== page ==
Summary (Masterplots, Fourth Edition)
A new kind of literary world comes into being in Paris during the mid-nineteenth century—the world of the journals and little newspapers that thrive on gossip and superficial aesthetic criticism. By creating and catering to the shifting fads of the fashionable world through concentrating on personality, modishness, and sensationalism, they debase the public’s taste.
Two young men among the writers for one of these journals, Scandal, are thoroughly immersed in this world. Nachette, a belligerent, clever man who fled his father’s bad name in his home province, enjoys the power that he believes the journals possess to create or to ruin a reputation. Couturat, hiding behind a mask of innocence and gaiety, is a thorough opportunist. Also among the group is Charles Demailly, who dislikes the dilettantes and their trivial gossiping but seems unable to do anything more than observe them ironically as he accompanies them to cafés, salons, and balls.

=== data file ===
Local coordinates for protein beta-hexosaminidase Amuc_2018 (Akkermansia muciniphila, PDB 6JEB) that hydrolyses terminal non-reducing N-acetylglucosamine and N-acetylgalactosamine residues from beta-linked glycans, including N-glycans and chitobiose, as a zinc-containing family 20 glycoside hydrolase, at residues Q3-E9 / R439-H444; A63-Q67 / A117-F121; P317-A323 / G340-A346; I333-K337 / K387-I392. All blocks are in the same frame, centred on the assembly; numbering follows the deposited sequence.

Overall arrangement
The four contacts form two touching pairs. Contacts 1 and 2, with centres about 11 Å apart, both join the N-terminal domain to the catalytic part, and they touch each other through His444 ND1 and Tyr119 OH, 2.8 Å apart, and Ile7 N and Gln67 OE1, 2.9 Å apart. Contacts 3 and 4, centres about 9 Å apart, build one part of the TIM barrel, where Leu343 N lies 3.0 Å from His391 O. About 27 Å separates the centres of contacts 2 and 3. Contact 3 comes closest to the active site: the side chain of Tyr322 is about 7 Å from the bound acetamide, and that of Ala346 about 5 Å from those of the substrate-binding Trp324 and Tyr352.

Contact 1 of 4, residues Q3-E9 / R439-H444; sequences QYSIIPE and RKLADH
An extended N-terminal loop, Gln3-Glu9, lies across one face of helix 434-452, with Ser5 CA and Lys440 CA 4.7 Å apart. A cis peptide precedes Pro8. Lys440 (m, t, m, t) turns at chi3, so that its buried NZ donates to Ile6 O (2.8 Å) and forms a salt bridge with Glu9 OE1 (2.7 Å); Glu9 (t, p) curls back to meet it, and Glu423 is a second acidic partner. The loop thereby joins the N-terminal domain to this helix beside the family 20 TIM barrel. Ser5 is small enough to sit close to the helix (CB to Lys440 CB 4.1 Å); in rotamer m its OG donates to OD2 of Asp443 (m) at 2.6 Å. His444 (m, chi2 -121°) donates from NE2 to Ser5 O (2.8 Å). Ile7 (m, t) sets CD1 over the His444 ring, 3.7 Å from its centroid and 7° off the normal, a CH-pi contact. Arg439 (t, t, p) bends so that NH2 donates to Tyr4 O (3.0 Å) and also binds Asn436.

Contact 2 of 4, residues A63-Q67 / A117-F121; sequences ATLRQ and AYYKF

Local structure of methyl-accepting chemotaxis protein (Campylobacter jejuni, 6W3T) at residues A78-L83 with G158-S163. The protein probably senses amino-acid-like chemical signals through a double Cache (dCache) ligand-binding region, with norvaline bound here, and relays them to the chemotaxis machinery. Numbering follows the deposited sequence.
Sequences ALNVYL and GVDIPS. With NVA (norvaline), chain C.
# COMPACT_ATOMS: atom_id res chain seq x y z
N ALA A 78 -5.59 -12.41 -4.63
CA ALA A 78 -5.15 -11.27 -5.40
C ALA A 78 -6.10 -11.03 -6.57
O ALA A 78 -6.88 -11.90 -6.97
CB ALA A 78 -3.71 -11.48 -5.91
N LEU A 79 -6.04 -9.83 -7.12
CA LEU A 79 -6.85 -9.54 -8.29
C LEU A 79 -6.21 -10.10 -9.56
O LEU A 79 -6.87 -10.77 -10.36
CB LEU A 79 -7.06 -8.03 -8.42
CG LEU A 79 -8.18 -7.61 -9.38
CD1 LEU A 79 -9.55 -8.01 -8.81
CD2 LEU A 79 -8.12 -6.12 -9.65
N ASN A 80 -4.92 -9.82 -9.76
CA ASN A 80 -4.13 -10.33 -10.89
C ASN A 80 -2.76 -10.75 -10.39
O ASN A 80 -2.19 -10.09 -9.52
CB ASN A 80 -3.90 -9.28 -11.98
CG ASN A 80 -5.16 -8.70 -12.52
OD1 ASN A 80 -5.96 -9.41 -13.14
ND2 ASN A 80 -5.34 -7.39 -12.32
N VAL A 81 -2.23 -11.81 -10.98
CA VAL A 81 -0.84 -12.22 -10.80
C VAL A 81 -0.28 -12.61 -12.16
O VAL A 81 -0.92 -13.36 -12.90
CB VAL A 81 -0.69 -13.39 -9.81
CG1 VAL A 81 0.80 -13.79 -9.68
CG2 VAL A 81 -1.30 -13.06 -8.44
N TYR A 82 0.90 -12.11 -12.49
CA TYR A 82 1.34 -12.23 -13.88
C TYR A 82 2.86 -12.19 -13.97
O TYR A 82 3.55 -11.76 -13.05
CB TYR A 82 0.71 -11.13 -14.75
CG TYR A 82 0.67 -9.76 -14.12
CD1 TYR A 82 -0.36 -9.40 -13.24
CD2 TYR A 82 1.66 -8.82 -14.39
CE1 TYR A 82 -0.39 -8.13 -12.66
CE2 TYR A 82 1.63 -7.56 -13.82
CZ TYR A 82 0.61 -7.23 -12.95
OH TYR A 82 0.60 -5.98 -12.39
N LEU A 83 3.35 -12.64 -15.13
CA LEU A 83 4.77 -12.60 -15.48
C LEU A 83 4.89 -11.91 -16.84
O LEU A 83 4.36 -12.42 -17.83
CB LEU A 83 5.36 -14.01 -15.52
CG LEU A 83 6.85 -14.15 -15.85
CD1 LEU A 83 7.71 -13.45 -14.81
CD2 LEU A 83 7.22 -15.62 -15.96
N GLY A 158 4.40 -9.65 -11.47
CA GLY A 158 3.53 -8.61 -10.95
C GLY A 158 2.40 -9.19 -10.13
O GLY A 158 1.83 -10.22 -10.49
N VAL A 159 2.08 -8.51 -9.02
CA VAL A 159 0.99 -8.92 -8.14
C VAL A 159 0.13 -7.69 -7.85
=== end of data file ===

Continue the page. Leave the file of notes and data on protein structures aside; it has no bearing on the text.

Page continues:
After many illnesses as a child, Charles grew up a nervous and acutely sensitive young man. The heightened perceptivity of all his senses extends to an unusual awareness of emotional nuances in those around him, but at the same time it prevents him from finding satisfaction in real life. His search for perfection always meets his uncanny ability to perceive imperfection: Pleasure for him pales at the slightest false note. Even in writing, his real refuge, his hypersensitivity is a handicap,...
(The entire section is 1424 words.)
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